Lebanon's Displaced Thousands


ALONG the shady, eucalyptus-lined banks of the Awali River, hundreds of people camp in squalid conditions. They are the muhajjarin - the displaced. These are the poorest of the hundreds of thousands of people who fled Beirut in recent weeks to escape the shelling. Lacking tents, they sleep on the river bank, each family screening off a few square feet with blankets for minimal privacy.

Already, both the refugees and international relief organizations worry about what will happen if winter arrives before a cease-fire allows them to return home.

Most families here are from poor, densely populated Sunni Muslim areas of west Beirut which have been badly shelled.

``I came here a month ago with my wife and five children,'' says Walid Rajab. ``Our house was damaged in the shelling. We tried going back last week. But there was another bombardment, and our neighbor across the street was killed. So we fled again.''

Nobody knows exactly how many people have flooded out of Beirut since the fighting between Syrian troops and the mostly Christian Lebanese Army commanded by Gen. Michel Aoun erupted on March 14. But relief agencies estimate the figure at around half a million from mainly Muslim west Beirut, and perhaps 175,000 from the Christian east.

Local officials in Sidon say about 60,000 people swamped their area in successive waves. Many found shelter with relatives or friends. But about 10,000 others have had to take refuge in schools or other public buildings, or are camping out along the Awali and Zahrani rivers and on nearby seashores.

``We have distributed emergency food relief parcels to about 2,000 families, and for the most needy we have supplied some blankets and kitchen sets. We are planning more substantial aid if they are still there when winter comes,'' said Kichel Dufour, the International Red Cross's delegation chief in Lebanon.

All 21 government-run schools in the Sidon area have been given over to the Beirut refugees. The schools themselves should be opening soon for the local children, but will clearly be unable to do so if the refugees have still not managed to go home, as they all say they plan to do once the fighting stops. The Sidon relief committee is drawing up a plan to use the private schools, which have not been occupied by the displaced, on a two-shift system. Private pupils would be taught in the mornings, state students in the afternoons.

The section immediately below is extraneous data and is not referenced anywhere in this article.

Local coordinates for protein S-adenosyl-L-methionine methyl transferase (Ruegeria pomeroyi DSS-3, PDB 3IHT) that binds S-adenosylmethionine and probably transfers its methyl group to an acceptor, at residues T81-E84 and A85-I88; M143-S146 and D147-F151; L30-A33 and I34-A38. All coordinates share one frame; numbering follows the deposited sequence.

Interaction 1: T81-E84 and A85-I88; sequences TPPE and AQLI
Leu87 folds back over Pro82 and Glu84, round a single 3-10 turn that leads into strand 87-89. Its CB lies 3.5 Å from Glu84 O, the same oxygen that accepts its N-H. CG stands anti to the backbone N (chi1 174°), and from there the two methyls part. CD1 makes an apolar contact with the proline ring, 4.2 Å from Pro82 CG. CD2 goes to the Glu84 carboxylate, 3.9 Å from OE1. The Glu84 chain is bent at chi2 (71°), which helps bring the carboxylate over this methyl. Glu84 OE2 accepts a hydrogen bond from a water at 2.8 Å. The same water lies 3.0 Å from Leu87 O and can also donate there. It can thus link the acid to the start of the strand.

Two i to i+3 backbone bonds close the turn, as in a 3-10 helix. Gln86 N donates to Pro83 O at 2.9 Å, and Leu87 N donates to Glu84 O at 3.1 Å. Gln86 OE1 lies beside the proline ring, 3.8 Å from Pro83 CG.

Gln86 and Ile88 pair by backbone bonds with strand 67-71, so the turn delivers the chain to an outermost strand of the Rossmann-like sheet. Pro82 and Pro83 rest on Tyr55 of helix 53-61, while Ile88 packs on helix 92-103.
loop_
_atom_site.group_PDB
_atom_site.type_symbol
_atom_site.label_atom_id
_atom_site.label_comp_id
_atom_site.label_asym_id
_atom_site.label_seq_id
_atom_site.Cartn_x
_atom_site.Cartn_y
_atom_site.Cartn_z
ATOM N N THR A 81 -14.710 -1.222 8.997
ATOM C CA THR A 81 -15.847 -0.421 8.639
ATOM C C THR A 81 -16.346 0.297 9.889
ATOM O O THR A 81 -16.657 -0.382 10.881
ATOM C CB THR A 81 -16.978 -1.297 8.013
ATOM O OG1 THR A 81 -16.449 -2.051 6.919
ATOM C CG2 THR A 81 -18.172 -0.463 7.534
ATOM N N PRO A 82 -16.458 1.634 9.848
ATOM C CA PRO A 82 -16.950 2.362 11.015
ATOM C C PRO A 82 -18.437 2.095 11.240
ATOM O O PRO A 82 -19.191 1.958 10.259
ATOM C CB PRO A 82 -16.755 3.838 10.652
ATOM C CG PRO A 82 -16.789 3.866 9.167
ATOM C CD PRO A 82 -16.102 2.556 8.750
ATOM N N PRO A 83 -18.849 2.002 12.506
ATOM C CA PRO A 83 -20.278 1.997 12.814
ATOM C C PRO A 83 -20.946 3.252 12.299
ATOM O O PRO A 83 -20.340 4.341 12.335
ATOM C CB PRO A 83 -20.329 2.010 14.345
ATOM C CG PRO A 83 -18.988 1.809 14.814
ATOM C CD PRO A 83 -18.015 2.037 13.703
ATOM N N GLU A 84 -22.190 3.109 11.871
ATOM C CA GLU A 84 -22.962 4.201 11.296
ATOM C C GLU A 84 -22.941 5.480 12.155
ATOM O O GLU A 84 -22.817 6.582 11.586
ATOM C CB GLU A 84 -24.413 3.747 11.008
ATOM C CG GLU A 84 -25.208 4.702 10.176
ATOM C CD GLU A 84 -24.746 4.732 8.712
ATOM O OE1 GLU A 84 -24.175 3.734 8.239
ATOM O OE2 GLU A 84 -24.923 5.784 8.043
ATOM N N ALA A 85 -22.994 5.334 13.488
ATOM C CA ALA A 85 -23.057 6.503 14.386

Many of the refugees complain about poor sanitation in the schools. Awali campers say they have no sanitation. The only outlet there is the river itself, where children splash and swim. Aid officials have now piped in a supply of clean water.

Hardest hit are the many people like Mr. Rajab, a driver and vegetable vendor, who are paid by the day rather than receiving regular wages or salaries. ``It's enough to make you turn to crime,'' he says, his face creased with worry as he watched his children play beside the Awali. ``How else can we keep going? All our savings are spent, and I am not earning anything.''

The same thought has occurred to international aid officials, concerned with the wider impact of the protracted dislocation that has taken place.

``A long-term dislocation like this will certainly create new social and psychological problems,'' adds Mr. Dufour.

``The Lebanese are used to being displaced for short periods. But this war has been raging around Beirut for six months, and that is something new. If it goes on, it will create long-term problems for the development of children, and psychological problems both for them and their parents,'' Dufour says.

Even if peace were to break out tomorrow, aid officials say the poor on both sides of Beirut will continue to bear a crushing burden. Apart from everything else, an estimated 15,000 homes have been badly damaged by the shelling.

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